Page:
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    Some national match dies are small base. I would encourage you to read the descriptions on the manufacturer's page. My forester 308 national match is small base. Small base may work well for you if you shoot semi auto rifles or are a brass chicken and you shoot range pickups. Small base sizing dies choose function over all other considerations. I like to find a brand that I stick with for swapping components. Like that micrometer top on the seating die, hornaday makes that interchangeable. They also make more options for seating stems for rifle bullets than anyone else I know. I started with rcbs for pistol so my seating stems for 9mm 357 and 38 are all interchangeable. If you plan to cast or use cast bullets rcbs cowboy dies are great. Some companies "forester" will hone your neck of your sizing die for a reasonable price. If your brand new to loading I would consider buying single dies that exactly fit your need.
     
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  7. 243winxb

    243winxb Member

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    I use a Redding Type S full length bushing die for my 243 Win. Accuracy is better when comparing standard RCBS to Redding bushing die in 2 different rifles. I get longer brass life because the neck area is not over worked. Brittle brass necks crack.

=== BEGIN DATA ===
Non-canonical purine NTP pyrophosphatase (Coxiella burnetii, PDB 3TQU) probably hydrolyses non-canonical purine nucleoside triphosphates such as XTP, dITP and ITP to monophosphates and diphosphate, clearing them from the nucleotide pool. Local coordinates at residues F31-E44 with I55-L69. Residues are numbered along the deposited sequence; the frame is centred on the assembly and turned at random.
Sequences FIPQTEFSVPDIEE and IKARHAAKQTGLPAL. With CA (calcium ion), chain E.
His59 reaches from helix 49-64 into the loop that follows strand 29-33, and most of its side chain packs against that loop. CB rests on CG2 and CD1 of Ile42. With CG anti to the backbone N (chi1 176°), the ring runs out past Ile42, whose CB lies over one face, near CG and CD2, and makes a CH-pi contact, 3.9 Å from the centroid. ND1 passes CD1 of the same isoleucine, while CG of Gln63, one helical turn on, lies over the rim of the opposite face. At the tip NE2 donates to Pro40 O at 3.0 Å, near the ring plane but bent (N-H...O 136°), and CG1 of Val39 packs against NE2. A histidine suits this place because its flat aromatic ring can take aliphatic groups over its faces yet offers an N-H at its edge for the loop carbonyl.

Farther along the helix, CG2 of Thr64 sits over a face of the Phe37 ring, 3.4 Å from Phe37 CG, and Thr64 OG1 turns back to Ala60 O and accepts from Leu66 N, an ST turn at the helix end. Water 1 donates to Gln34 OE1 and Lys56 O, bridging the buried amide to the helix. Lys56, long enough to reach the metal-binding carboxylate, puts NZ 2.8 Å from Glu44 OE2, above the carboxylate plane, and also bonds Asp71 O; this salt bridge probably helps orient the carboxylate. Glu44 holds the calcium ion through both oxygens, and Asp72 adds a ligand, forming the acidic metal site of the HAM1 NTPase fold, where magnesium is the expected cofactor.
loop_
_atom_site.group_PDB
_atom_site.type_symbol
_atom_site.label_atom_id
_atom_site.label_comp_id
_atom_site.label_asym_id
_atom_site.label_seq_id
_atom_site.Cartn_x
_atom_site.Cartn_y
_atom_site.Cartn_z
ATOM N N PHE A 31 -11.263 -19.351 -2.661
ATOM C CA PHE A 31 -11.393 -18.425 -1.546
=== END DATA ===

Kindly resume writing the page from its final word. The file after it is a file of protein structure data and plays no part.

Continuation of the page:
Just ordered Redding 6.5 CM dies. A bushing die & a standard 2 die set. Will see how that goes when i get the OK to shoot again.

    Standard dies work well. I still use them for basic hunting rifles, that dont get shot a lot, if at all now.
     
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  8. Dale Alan

    Dale Alan Member

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    If you have plans to shoot serious competition someday I would buy the best you can afford now in hopes it will be the first/last dies you will ever have to buy . If that is not the plan then standard dies will be plenty fine . I use Wilson and Forster for my bench guns , for my hunting/casual shooting I like Lee , RCBS, etc . . If you could give a little more info with specifics it would help . Some dies may be a waste for you and others may be needed .
     
  9. Ruger 15151

    Ruger 15151 Member

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    As mentioned by Dale Allen, your die choice should be based on the type of ammunition you are looking to produce. If you just want it to go bang, buy a set of Lee or RCBS dies and call it a day. If you are looking to produce precision loads that are very constant and have very little run out once they are sized, look for a set of Wilson or Forester dies. Guys rave about Redding but my personal experience is that its really the luck of the draw as to whether you get a good one or a bad one. I use Redding dies for 5 pistol calibers. However, I haven't had much luck with their rifle dies.